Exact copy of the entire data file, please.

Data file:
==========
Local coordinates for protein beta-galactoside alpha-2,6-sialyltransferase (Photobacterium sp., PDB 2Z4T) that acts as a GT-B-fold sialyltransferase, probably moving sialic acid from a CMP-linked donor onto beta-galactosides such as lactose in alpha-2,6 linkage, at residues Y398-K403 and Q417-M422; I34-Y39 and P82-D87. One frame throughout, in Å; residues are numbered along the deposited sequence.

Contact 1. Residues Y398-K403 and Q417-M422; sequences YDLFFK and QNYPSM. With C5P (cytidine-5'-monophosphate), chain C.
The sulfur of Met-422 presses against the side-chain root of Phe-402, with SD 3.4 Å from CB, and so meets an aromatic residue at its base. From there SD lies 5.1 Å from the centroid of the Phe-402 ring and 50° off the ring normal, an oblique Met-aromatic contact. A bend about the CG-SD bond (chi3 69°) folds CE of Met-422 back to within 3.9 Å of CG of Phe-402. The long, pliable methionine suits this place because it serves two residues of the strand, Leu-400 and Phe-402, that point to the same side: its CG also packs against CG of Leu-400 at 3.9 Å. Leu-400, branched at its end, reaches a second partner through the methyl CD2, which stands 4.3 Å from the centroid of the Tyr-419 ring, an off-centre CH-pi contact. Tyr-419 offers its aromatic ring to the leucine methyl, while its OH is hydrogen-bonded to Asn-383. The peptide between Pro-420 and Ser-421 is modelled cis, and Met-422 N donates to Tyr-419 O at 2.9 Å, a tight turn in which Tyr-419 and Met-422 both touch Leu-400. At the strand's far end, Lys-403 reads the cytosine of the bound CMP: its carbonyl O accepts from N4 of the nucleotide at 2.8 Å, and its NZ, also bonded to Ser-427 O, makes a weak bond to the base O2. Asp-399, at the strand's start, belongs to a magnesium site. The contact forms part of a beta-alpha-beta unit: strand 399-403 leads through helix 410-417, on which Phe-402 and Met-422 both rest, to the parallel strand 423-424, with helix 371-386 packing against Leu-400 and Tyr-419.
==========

Local coordinates for protein beta-galactoside alpha-2,6-sialyltransferase (Photobacterium sp., PDB 2Z4T) that acts as a GT-B-fold sialyltransferase, probably moving sialic acid from a CMP-linked donor onto beta-galactosides such as lactose in alpha-2,6 linkage, at residues Y398-K403 and Q417-M422; I34-Y39 and P82-D87. One frame throughout, in Å; residues are numbered along the deposited sequence.

Contact 1. Residues Y398-K403 and Q417-M422; sequences YDLFFK and QNYPSM. With C5P (cytidine-5'-monophosphate), chain C.
The sulfur of Met-422 presses against the side-chain root of Phe-402, with SD 3.4 Å from CB, and so meets an aromatic residue at its base. From there SD lies 5.1 Å from the centroid of the Phe-402 ring and 50° off the ring normal, an oblique Met-aromatic contact. A bend about the CG-SD bond (chi3 69°) folds CE of Met-422 back to within 3.9 Å of CG of Phe-402. The long, pliable methionine suits this place because it serves two residues of the strand, Leu-400 and Phe-402, that point to the same side: its CG also packs against CG of Leu-400 at 3.9 Å. Leu-400, branched at its end, reaches a second partner through the methyl CD2, which stands 4.3 Å from the centroid of the Tyr-419 ring, an off-centre CH-pi contact. Tyr-419 offers its aromatic ring to the leucine methyl, while its OH is hydrogen-bonded to Asn-383. The peptide between Pro-420 and Ser-421 is modelled cis, and Met-422 N donates to Tyr-419 O at 2.9 Å, a tight turn in which Tyr-419 and Met-422 both touch Leu-400. At the strand's far end, Lys-403 reads the cytosine of the bound CMP: its carbonyl O accepts from N4 of the nucleotide at 2.8 Å, and its NZ, also bonded to Ser-427 O, makes a weak bond to the base O2. Asp-399, at the strand's start, belongs to a magnesium site. The contact forms part of a beta-alpha-beta unit: strand 399-403 leads through helix 410-417, on which Phe-402 and Met-422 both rest, to the parallel strand 423-424, with helix 371-386 packing against Leu-400 and Tyr-419.